Whilst Eastern Africa was spared the brunt of COVID-19 cases in comparison to other regions in the Global South, its health systems still felt the strain of the fast-moving and unpredictable virus. But it was the socioeconomic impacts that would reveal the greatest vulnerabilities, with existing income inequality and unemployment exacerbated by quarantine measures and a sudden drop in economic activity. The region’s growing youth population was hit particularly hard, with increased mental health needs, a rise in gender-based violence (GBV), and a loss of income-earning opportunities.
Last month, one of the Aga Khan Development Network‘s (AKDN) most transformative programmes in Eastern Africa came to an end. Launched in December 2020 across Kenya, Uganda, Tanzania and Mozambique, the programme supported more than 140,000 people to withstand the evolving health, social and economic impacts of the COVID-19 pandemic, reaching a further 10 million people through awareness campaigns.
With funding from the European Union (EU), the AKDN East Africa COVID-19 Response Programme was led by the Aga Khan Foundation (AKF) in partnership with Aga Khan Health Services (AKHS), Aga Khan University (AKU), and Triggerise.
To respond to the complex crisis, the programme took a multi-sectoral approach, focusing on three key areas: community resilience, health system strengthening, and youth health and livelihoods. AKF drew on the expertise of multiple partners to address these three pillars, including local civil society organisations (CSOs) and community-based savings groups (CBSGs) to reach the region’s most marginalised communities.
In this article, we explore highlights of each pillar and share the impact of this programme on individuals, communities, institutions, and systems in Eastern Africa.
Pillar one: Building community resilience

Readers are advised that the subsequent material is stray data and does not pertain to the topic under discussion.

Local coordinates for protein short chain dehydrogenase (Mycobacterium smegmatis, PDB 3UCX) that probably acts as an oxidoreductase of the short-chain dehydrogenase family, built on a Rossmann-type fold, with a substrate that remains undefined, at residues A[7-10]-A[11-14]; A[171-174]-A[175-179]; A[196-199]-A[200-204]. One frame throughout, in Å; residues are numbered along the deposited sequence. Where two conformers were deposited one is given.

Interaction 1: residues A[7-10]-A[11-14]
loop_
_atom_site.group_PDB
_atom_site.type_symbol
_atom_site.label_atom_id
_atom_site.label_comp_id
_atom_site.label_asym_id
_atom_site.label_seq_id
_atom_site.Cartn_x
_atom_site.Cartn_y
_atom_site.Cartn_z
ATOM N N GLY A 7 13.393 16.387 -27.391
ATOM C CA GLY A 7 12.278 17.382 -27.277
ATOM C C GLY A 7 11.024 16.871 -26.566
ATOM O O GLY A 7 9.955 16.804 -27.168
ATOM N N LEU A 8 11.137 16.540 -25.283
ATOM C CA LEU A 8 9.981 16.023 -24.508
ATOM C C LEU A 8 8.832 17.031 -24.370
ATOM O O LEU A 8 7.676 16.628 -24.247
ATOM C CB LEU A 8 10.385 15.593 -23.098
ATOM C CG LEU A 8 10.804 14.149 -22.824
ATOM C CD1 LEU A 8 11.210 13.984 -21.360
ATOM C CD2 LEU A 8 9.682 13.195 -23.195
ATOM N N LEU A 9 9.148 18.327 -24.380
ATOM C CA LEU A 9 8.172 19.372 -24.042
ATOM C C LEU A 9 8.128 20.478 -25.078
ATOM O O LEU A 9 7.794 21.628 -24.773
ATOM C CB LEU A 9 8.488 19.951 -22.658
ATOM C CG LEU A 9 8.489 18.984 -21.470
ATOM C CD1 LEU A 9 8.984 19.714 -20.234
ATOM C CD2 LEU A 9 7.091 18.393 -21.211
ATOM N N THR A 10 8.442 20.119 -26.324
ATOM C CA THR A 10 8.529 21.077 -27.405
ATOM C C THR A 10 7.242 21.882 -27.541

Rapid response funds
For marginalised groups in Eastern Africa, the shock of the pandemic weighed heavily on existing vulnerabilities. Through the response programme, AKF offered rapid response funds (RRFs) to nearly 250 CSOs across the region, so that they could distribute financial support to individuals and groups most in need.
Mohammed Rimba Kadzo received support through a CSO called the Human Development Agenda (HUDA) in Kwale County, Kenya. The RRF helped him buy a new artificial leg, meaning he could better manage his disability and has since been able to start a new job as a school caretaker to provide for his family. Watch his story below.
Stories of Hope
One key aspect of building community resilience was increasing awareness of COVID-19 and telling positive stories of hope to counter the negative news cycle. Led by AKU’s Graduate School of Media and Communications in Nairobi, the Stories of Hope programme supported 18 young journalists to hone their skills and produce stories; more than 125 captivating stories have since been shared through different platforms on how people strived through challenging times.
Tutu Tusiime, a journalist from Uganda said, “In a time of a pandemic, where we as human beings had to adapt so much, telling stories of how people did that is very important. It shows we are capable of being human and going with whatever odds are thrown at us.” The skills Tutu and her classmates learnt went far beyond the stories they produced and have paved the way for an empowered future generation of journalists in East Africa.
“In a time of a pandemic, where we as human beings had to adapt so much, telling stories of how people did that is very important. It shows we are capable of being human and going with whatever odds are thrown at us.”
Tutu Tusiime, journalist, Uganda
Support-on-wheels for people living with HIV
The year before the pandemic hit, there were 1.4 million people in Uganda living with HIV. The COVID-19 outbreak made life even more challenging – it was difficult for people with HIV to access nutritious food, psychosocial support, and medical treatment.